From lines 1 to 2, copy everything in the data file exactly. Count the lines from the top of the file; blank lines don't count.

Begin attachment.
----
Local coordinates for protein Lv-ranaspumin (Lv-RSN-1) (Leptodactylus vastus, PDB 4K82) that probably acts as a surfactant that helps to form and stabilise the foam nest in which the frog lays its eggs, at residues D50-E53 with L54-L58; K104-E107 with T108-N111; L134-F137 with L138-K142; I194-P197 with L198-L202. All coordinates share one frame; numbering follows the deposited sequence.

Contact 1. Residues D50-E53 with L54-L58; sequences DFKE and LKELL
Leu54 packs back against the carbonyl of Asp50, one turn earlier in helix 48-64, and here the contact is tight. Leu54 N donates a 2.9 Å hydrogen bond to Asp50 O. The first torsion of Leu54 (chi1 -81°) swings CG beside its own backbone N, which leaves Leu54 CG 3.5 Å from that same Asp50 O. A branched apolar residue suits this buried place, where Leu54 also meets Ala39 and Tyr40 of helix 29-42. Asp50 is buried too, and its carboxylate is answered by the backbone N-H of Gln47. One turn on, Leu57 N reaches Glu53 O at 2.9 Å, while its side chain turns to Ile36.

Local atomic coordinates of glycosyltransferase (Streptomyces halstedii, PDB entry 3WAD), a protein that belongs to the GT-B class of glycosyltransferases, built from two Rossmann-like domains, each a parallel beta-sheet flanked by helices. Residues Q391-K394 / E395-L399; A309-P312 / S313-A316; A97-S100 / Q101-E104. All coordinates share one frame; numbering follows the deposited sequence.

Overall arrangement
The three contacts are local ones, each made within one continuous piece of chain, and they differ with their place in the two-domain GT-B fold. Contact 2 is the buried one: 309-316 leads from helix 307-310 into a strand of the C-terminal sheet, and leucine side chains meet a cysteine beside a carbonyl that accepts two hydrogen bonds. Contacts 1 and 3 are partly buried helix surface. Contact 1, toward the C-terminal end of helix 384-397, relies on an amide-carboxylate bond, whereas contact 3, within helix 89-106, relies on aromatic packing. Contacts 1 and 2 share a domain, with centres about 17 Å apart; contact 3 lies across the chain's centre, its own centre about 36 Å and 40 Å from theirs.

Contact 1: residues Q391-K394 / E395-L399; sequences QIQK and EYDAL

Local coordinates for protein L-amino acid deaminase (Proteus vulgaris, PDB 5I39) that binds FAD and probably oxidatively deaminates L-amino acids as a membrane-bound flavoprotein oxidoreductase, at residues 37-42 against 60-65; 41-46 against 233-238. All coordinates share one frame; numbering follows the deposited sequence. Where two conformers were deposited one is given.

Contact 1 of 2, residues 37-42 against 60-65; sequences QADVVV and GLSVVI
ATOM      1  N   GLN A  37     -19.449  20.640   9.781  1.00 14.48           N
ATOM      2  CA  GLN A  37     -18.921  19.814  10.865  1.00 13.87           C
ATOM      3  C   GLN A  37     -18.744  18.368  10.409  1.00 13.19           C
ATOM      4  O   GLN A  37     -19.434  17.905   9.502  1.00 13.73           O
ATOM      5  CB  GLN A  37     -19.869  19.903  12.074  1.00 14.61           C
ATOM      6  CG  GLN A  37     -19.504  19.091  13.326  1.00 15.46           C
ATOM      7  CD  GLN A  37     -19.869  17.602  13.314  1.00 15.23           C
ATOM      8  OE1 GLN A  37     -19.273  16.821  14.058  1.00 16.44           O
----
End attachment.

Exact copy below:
Local coordinates for protein Lv-ranaspumin (Lv-RSN-1) (Leptodactylus vastus, PDB 4K82) that probably acts as a surfactant that helps to form and stabilise the foam nest in which the frog lays its eggs, at residues D50-E53 with L54-L58; K104-E107 with T108-N111; L134-F137 with L138-K142; I194-P197 with L198-L202. All coordinates share one frame; numbering follows the deposited sequence.

Contact 1. Residues D50-E53 with L54-L58; sequences DFKE and LKELL